“The Standard Bearer” is in direct contact with life. It cannot be ignored in discussion. The subjects which it treats lie too near the heart of God’s people. The present day question touches above all our view of God. That became evident already before the Synod, but it came to light more clearly during the Synodical gatherings. In everything— reports, speeches, arguments — this shone through. There were differences of viewpoint concerning God. Around that central point however, related questions grouped themselves. These were questions concerning predestination, the idea of the covenant, the law of the Lord, the temptation in Paradise, the cause of sin, the depravity of men, the revelation of God’s wrath, the operation of the curse, the development of evil, the freedom of man’s will and his responsibility, the showing of favor, the preaching of the gospel, the works of the Spirit, deception, attack, fear, blinding, savagery, hardening, perversion, in connection with the works of the prince of darkness; the natural knowledge of God, the tradition of revelation, the battle of all ages, the consciousness of independence, solidarity, alienation, disharmony; the experience of pain and grief and sadness and despair, but also of deliverance, strengthening, comforting, change and renewal; the work of faith, trust, prayer, love, praise, but equally of unbelief, disdain, hate, blasphemy and cursing; etc. All these and similar matters are of such supremely great concern because they more or less touch man in the depths of the life of his soul and in the choice of his heart. The kernel of every difference in this realm then, is hidden also in the conception which one has of the freedom of man’s will in connection with the will of God. Strictly speaking, every difference concerns the nature of God’s will. Therefore, we cannot conceive of any other possibility but that every truly Reformed man presently pricks up his ears as soon as he hears mention made of these things. Not to do this would immediately bring vengeance. He loses contact with history. Indeed, the Reformed fathers fought a dreadful fight just exactly concerning that point. And we possess in the fruit of their work, the touchstone of the purity of Reformed preaching concerning this question; while we also, according to the same standard, attempt to apply this to practical living. Therefore men in our circles shall surely bend an ear to listen when these things are treated in close connection with actual life in a practical way.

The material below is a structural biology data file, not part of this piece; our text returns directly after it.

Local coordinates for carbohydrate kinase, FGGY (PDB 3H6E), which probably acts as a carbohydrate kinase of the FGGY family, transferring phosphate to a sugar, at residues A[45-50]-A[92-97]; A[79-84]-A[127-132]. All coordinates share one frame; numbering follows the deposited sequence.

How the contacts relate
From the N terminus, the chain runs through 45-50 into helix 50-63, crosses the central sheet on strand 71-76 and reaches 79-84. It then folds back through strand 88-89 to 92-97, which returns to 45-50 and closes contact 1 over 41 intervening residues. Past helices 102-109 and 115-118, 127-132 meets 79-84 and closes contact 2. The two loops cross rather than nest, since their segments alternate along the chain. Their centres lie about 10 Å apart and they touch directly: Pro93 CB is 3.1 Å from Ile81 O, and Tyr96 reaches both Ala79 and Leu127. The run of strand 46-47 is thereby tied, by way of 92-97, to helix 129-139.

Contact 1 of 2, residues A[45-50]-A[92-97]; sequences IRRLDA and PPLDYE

Long series of articles on one and the same subject shall not appear in our monthly periodical. Nor have we divided everything in fixed rubrics. Yet we do have a definite plan in mind. In the treatment of different and separate subjects, certain main topics have been followed. Chiefly we ask in each case, first of all, concerning the conception which God gives in His revelation and the view which we consequently must take. Then attention will be paid to the historical development of revelation and the historical significance of things. Meanwhile, we, at the same time and again and again, shall glance around us to pay attention to actual deeds and events. If the case should arise that an important subject, after short discussion, should justify a more many-sided and systematic treatment, then that shall probably take place in a supplement or a separate brochure.